ALLEN PARK, Mich. -- Tuesday was one of the best days Jameson Williams has experienced in over a month. After returning to the Detroit Lions facility to participate in his second full practice session following a four-game suspension, the second-year receiver was elated to be back.
"Yeah, for sure. I'm not mad," Williams said of the NFL's recent revision of the gambling policy. "I'm excited I get to play football and get back to it. I expected it to be longer, but thank God we're here 'til this day and s---, we're good."
During the suspension, originally set for six games, Williams trained twice a day while being away from the team. His work included 100 catches per day on the JUGs machine while at home. Williams was punished for mobile betting on non-NFL games from a club facility in 2022, a policy he says he wasn't aware of beforehand.
He acknowledged being "happy" the NFL changed the rules but wouldn't elaborate further on his emotions regarding the punishment or the topic of athletes gambling.
"It's rules you've got to follow and that's really just the main thing. It's rules you've got to follow," he told ESPN. "If it's rule set, you've got to follow them. That's it."
Under the new policy, betting on non-NFL sports while at a team facility or on team-related travel will result in a two-game suspension for a first violation, six games for a second and at least one year for a third. Williams had to learn a valuable lesson in the process, but says he's hungry to contribute to the success of the 3-1 Lions, who are coming off a 34-20 prime-time victory over the Green Bay Packers on "Thursday Night Football."
Detroit is red-hot with six consecutive division wins, the franchise's longest streak since 1995. The Lions are set to host the Carolina Panthers at Ford Field on Sunday and Williams said he's "ready to go."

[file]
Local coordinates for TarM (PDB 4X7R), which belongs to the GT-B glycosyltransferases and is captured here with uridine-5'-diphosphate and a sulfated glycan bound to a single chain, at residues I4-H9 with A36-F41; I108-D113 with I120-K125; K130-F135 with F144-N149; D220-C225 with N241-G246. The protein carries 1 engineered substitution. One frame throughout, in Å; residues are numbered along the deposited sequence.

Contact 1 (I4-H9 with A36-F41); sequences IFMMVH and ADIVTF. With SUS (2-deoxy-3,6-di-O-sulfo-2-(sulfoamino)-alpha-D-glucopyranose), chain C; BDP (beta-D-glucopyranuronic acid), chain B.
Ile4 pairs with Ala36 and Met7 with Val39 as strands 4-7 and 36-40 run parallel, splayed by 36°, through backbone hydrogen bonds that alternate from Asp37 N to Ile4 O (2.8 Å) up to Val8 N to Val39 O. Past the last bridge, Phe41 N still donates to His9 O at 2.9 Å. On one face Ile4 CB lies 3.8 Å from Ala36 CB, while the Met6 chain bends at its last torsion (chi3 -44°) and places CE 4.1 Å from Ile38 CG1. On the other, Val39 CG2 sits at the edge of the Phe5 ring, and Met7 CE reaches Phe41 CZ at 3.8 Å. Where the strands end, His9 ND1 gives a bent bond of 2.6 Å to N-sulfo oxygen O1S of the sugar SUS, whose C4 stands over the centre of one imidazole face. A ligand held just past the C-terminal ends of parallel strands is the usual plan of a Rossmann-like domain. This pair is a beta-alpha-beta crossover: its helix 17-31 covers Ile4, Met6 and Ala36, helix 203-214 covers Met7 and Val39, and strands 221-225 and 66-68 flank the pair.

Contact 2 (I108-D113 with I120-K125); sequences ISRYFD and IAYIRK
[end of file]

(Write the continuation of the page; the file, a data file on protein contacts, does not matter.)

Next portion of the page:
"I'm real hungry. I just want to keep this going," Williams said. "It's something that Detroit haven't seen in a while. So, we're just trying to keep this going as a team, play good team ball, play good ball and just get wins."
Although Williams is expected to be a legitimate deep-ball threat with his blazing speed in the open field, head coach Dan Campbell and the Lions staff are trying to establish realistic expectations. The plan is to work him back into the mix slowly and Campbell said, "He can't play 60 plays" right now because it's "not smart."
"He's got to get his legs under him, and all that stuff and we'll see what it leads to," Lions receivers coach Antwaan Randle El said.
Still, Lions quarterback Jared Goff believes Williams will be involved in Sunday's game "to some extent" against the Panthers. After the offseason work they put in together, Goff said he feels "good with him on really everything we're running," not only as a vertical threat.
"He adds a hell of a lot more than that. He can do a lot of different things but yeah, it's just getting another playmaker for us," Goff said. "Another guy that can make plays in space and we're 3-1 and have been pretty good on offense without him, but hopefully he can take us to that next level, but we've got room to improve outside of him as well which is exciting."
Williams, the No. 12 pick of the 2022 NFL draft, returned to practice sporting NFL legend Deion Sanders' vintage Nike Air DT Max 96 cleats in a flashy green, yellow and white colorway. He has plans to get them changed to Lions Honolulu blue and white for the game against the Panthers.
When questioned about his shoe choice, the response was simple.
"For Prime Time, that's me, I'm prime time. When I get out on that field, they're going to see, man," he told ESPN with a huge smile.
The early enthusiasm surrounding his return doesn't seem to be too much to handle for the 22-year-old.
"It was never pressure for me because this is what I wanted to be growing up. I had dreams," Williams said. "My favorite person when I was growing up was Odell [Beckham Jr.]. He had the whole world in his hands, everything, kids was loving him and in high school everybody was a fan of him, so I looked at that and he took hold of me, so that's what I pictured myself as just being: a real leader to the kids and using this platform to bring everybody up."